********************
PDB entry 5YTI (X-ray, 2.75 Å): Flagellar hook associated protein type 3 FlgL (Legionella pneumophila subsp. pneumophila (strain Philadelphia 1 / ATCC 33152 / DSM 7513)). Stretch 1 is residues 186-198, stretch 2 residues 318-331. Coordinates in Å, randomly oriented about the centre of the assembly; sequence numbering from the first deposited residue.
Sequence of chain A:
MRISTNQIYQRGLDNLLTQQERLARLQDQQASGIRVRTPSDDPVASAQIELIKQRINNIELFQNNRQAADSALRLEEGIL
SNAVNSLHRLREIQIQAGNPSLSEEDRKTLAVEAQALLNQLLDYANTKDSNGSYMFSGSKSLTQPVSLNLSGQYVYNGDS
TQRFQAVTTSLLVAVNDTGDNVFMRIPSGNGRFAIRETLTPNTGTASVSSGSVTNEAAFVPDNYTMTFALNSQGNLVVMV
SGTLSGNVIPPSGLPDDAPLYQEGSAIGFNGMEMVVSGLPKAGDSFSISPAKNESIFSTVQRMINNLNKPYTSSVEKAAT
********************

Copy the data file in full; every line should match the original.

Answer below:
PDB entry 5YTI (X-ray, 2.75 Å): Flagellar hook associated protein type 3 FlgL (Legionella pneumophila subsp. pneumophila (strain Philadelphia 1 / ATCC 33152 / DSM 7513)). Stretch 1 is residues 186-198, stretch 2 residues 318-331. Coordinates in Å, randomly oriented about the centre of the assembly; sequence numbering from the first deposited residue.
Sequence of chain A:
MRISTNQIYQRGLDNLLTQQERLARLQDQQASGIRVRTPSDDPVASAQIELIKQRINNIELFQNNRQAADSALRLEEGIL
SNAVNSLHRLREIQIQAGNPSLSEEDRKTLAVEAQALLNQLLDYANTKDSNGSYMFSGSKSLTQPVSLNLSGQYVYNGDS
TQRFQAVTTSLLVAVNDTGDNVFMRIPSGNGRFAIRETLTPNTGTASVSSGSVTNEAAFVPDNYTMTFALNSQGNLVVMV
SGTLSGNVIPPSGLPDDAPLYQEGSAIGFNGMEMVVSGLPKAGDSFSISPAKNESIFSTVQRMINNLNKPYTSSVEKAAT